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Old 29-03-2003, 09:08 AM
Britannica
 
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Default Earthworms

We had a serious problem with a mole last autumn. The mole was dealt
with but after several months we are still suffering from an almost
total lack of earthworms in the garden -very few are seen when
digging.

Where to buy worms ? I believe those sold locally by fishing-tackle
shops are unsuitable ?



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Old 29-03-2003, 12:20 PM
Kay Easton
 
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Default Earthworms

In article , Britannica
writes
We had a serious problem with a mole last autumn. The mole was dealt
with but after several months we are still suffering from an almost
total lack of earthworms in the garden -very few are seen when
digging.

Where to buy worms ? I believe those sold locally by fishing-tackle
shops are unsuitable ?


I wouldn't have thought the mole was totally to blame - more that the
conditions aren't right for a high population of worms, so buy buying
some and adding them might simply be a waste of money. Url below might
tell more

--
Kay Easton

Edward's earthworm page:
http://www.scarboro.demon.co.uk/edward/index.htm
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Old 30-03-2003, 02:33 AM
Jane Ransom
 
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Default Earthworms

In article , Kay Easton
writes
In article , Britannica
writes
We had a serious problem with a mole last autumn. The mole was dealt
with but after several months we are still suffering from an almost
total lack of earthworms in the garden -very few are seen when
digging.

Where to buy worms ? I believe those sold locally by fishing-tackle
shops are unsuitable ?


I wouldn't have thought the mole was totally to blame - more that the
conditions aren't right for a high population of worms,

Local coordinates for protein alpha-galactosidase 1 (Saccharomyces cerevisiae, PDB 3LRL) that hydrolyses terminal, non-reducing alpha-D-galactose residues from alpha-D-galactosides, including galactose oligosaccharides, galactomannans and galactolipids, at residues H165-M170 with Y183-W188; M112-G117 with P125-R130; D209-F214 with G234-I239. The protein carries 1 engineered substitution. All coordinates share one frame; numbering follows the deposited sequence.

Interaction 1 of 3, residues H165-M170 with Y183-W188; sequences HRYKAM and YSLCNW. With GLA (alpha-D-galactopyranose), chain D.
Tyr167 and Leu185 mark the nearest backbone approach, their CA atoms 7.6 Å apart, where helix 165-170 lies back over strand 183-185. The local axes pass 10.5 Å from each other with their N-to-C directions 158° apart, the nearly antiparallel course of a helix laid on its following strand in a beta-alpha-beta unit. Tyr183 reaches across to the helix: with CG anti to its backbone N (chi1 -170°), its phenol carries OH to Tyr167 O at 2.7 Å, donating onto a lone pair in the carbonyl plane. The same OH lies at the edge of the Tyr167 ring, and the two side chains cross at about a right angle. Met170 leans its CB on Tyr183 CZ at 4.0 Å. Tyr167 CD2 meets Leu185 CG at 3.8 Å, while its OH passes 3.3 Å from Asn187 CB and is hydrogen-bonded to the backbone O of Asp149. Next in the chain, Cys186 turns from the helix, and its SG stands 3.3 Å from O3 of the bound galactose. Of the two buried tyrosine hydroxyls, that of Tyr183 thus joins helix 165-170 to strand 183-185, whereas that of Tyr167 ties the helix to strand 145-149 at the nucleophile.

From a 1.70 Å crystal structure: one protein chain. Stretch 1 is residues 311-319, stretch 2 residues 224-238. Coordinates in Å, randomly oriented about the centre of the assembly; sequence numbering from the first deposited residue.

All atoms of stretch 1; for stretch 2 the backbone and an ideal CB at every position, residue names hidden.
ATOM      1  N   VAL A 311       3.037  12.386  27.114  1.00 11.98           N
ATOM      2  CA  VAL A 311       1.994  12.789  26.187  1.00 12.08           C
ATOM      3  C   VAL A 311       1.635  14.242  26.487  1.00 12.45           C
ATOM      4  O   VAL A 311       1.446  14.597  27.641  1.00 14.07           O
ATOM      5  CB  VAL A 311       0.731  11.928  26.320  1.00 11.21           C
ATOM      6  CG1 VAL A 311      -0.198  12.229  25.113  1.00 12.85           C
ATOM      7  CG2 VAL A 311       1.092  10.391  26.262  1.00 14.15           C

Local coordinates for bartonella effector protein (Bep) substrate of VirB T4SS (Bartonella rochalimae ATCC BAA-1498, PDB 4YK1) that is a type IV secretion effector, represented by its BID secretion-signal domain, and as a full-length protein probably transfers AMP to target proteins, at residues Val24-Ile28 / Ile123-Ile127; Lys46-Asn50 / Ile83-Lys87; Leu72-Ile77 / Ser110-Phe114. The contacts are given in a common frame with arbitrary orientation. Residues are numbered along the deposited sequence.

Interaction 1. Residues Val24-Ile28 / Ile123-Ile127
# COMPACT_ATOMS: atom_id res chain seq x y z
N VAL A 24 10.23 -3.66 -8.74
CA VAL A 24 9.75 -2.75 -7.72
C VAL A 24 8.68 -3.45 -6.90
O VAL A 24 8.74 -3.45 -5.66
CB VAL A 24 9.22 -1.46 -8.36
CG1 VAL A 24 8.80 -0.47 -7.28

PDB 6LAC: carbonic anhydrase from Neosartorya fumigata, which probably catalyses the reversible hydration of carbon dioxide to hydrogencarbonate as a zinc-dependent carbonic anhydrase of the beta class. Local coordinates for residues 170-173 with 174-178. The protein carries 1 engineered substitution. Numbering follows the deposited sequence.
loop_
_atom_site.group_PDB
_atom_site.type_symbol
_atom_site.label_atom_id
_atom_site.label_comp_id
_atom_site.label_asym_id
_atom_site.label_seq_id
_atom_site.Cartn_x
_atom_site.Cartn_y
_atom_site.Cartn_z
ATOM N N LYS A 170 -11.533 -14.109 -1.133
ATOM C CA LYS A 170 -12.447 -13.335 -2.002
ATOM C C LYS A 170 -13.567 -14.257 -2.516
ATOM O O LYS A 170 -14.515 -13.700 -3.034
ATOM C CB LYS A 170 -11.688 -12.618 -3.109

Or New Zealand flat worm???
Aren't they supposed to kill our native worms??

--
Jane Ransom in Lancaster.
I won't respond to private emails that are on topic for urg
but if you need to email me for any other reason,
put jandg dot demon dot co dot uk where you see deadspam.com


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Old 30-03-2003, 02:33 AM
Britannica
 
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Default Earthworms

Kay Easton wrote in message ...
In article , Britannica
writes
We had a serious problem with a mole last autumn. The mole was dealt
with but after several months we are still suffering from an almost
total lack of earthworms in the garden -very few are seen when
digging.

Where to buy worms ? I believe those sold locally by fishing-tackle
shops are unsuitable ?


I wouldn't have thought the mole was totally to blame - more that the
conditions aren't right for a high population of worms, so buy buying
some and adding them might simply be a waste of money. Url below might
tell more


Kay - thanks for the URL, but I didn't find a list of retail worm
stockists.

I think you under-estimate the digestive capacity of a mole. It will
eat its own bodyweight of worms in a day. In a small garden over five
months I'm pretty sure it cleaned us out.

The mole-catcher got it in November and reckoned it would likely have
starved to death pretty soon amyway.

The soil conditions won't have changed much since last May when we had
a shedfull of worms and in the last couple of weeks we've been digging
in plenty of good home-made compost and rotted-down leaves. No worms
to be seen though so I think we'll have to introduce a starter
population to get the numbers back up to normal.

Anyway the mole-catcher cost us 40 quid and we can't really afford the
50 your Edward is asking for a consultancy fee so we'll just have to
resort to digging in the fields by torchlight.

Keep you're fingers crossed we don't get caught - the magistrates
round here all seem to be farmers !


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Old 30-03-2003, 11:20 AM
Kay Easton
 
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Default Earthworms

In article , Britannica
writes
Kay Easton wrote in message news:[email protected]
arboro.demon.co.uk...
In article , Britannica
writes
We had a serious problem with a mole last autumn. The mole was dealt
with but after several months we are still suffering from an almost
total lack of earthworms in the garden -very few are seen when
digging.

Where to buy worms ? I believe those sold locally by fishing-tackle
shops are unsuitable ?


The earthworm variety fishing bait are tiger worms, which like the high
humus conditions of compost heaps.

I wouldn't have thought the mole was totally to blame - more that the
conditions aren't right for a high population of worms, so buy buying
some and adding them might simply be a waste of money. Url below might
tell more


Kay - thanks for the URL, but I didn't find a list of retail worm
stockists.


No, you wouldn't! He's basically saying get the conditions right and
you'll get the worms, so don't waste your money ;-)
I was hoping he'd got something in there about the conditions that worms